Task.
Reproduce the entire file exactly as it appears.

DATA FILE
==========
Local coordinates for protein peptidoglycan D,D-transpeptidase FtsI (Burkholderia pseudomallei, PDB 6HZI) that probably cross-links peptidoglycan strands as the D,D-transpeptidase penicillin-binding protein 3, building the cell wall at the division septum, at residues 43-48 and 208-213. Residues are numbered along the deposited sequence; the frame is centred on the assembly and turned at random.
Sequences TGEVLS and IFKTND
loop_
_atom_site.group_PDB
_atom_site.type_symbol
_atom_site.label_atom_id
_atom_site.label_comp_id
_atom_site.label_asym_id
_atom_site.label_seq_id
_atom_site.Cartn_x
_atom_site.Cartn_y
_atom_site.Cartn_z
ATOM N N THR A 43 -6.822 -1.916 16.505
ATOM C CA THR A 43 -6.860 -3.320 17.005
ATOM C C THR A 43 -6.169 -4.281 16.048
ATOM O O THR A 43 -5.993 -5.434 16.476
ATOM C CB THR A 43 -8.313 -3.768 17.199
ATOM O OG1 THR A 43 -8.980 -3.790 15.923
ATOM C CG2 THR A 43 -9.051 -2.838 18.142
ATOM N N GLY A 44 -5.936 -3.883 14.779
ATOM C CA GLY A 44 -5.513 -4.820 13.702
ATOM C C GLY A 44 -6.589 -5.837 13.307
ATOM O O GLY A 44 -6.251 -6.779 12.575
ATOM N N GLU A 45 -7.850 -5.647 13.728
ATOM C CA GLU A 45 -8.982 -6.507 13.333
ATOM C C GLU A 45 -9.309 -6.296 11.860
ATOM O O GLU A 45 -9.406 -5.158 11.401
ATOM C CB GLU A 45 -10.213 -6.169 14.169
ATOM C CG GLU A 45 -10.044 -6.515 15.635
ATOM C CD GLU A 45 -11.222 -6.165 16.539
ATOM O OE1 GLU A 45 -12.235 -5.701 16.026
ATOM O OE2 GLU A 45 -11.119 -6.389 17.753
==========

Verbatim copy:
Local coordinates for protein peptidoglycan D,D-transpeptidase FtsI (Burkholderia pseudomallei, PDB 6HZI) that probably cross-links peptidoglycan strands as the D,D-transpeptidase penicillin-binding protein 3, building the cell wall at the division septum, at residues 43-48 and 208-213. Residues are numbered along the deposited sequence; the frame is centred on the assembly and turned at random.
Sequences TGEVLS and IFKTND
loop_
_atom_site.group_PDB
_atom_site.type_symbol
_atom_site.label_atom_id
_atom_site.label_comp_id
_atom_site.label_asym_id
_atom_site.label_seq_id
_atom_site.Cartn_x
_atom_site.Cartn_y
_atom_site.Cartn_z
ATOM N N THR A 43 -6.822 -1.916 16.505
ATOM C CA THR A 43 -6.860 -3.320 17.005
ATOM C C THR A 43 -6.169 -4.281 16.048
ATOM O O THR A 43 -5.993 -5.434 16.476
ATOM C CB THR A 43 -8.313 -3.768 17.199
ATOM O OG1 THR A 43 -8.980 -3.790 15.923
ATOM C CG2 THR A 43 -9.051 -2.838 18.142
ATOM N N GLY A 44 -5.936 -3.883 14.779
ATOM C CA GLY A 44 -5.513 -4.820 13.702
ATOM C C GLY A 44 -6.589 -5.837 13.307
ATOM O O GLY A 44 -6.251 -6.779 12.575
ATOM N N GLU A 45 -7.850 -5.647 13.728
ATOM C CA GLU A 45 -8.982 -6.507 13.333
ATOM C C GLU A 45 -9.309 -6.296 11.860
ATOM O O GLU A 45 -9.406 -5.158 11.401
ATOM C CB GLU A 45 -10.213 -6.169 14.169
ATOM C CG GLU A 45 -10.044 -6.515 15.635
ATOM C CD GLU A 45 -11.222 -6.165 16.539
ATOM O OE1 GLU A 45 -12.235 -5.701 16.026
ATOM O OE2 GLU A 45 -11.119 -6.389 17.753